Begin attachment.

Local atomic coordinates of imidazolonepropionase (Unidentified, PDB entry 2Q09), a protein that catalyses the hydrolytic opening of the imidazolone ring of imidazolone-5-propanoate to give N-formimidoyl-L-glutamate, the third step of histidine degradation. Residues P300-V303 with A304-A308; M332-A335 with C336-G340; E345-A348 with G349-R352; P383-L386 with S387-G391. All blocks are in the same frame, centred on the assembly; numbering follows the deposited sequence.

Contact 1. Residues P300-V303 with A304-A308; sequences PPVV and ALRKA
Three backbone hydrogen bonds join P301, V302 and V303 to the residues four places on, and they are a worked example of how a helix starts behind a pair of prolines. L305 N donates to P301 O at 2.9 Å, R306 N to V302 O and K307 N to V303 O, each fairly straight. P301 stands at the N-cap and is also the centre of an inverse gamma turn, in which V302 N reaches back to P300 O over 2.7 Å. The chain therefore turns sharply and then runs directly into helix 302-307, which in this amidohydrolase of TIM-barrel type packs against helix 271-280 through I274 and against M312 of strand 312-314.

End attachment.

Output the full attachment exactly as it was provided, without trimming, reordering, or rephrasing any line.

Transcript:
Local atomic coordinates of imidazolonepropionase (Unidentified, PDB entry 2Q09), a protein that catalyses the hydrolytic opening of the imidazolone ring of imidazolone-5-propanoate to give N-formimidoyl-L-glutamate, the third step of histidine degradation. Residues P300-V303 with A304-A308; M332-A335 with C336-G340; E345-A348 with G349-R352; P383-L386 with S387-G391. All blocks are in the same frame, centred on the assembly; numbering follows the deposited sequence.

Contact 1. Residues P300-V303 with A304-A308; sequences PPVV and ALRKA
Three backbone hydrogen bonds join P301, V302 and V303 to the residues four places on, and they are a worked example of how a helix starts behind a pair of prolines. L305 N donates to P301 O at 2.9 Å, R306 N to V302 O and K307 N to V303 O, each fairly straight. P301 stands at the N-cap and is also the centre of an inverse gamma turn, in which V302 N reaches back to P300 O over 2.7 Å. The chain therefore turns sharply and then runs directly into helix 302-307, which in this amidohydrolase of TIM-barrel type packs against helix 271-280 through I274 and against M312 of strand 312-314.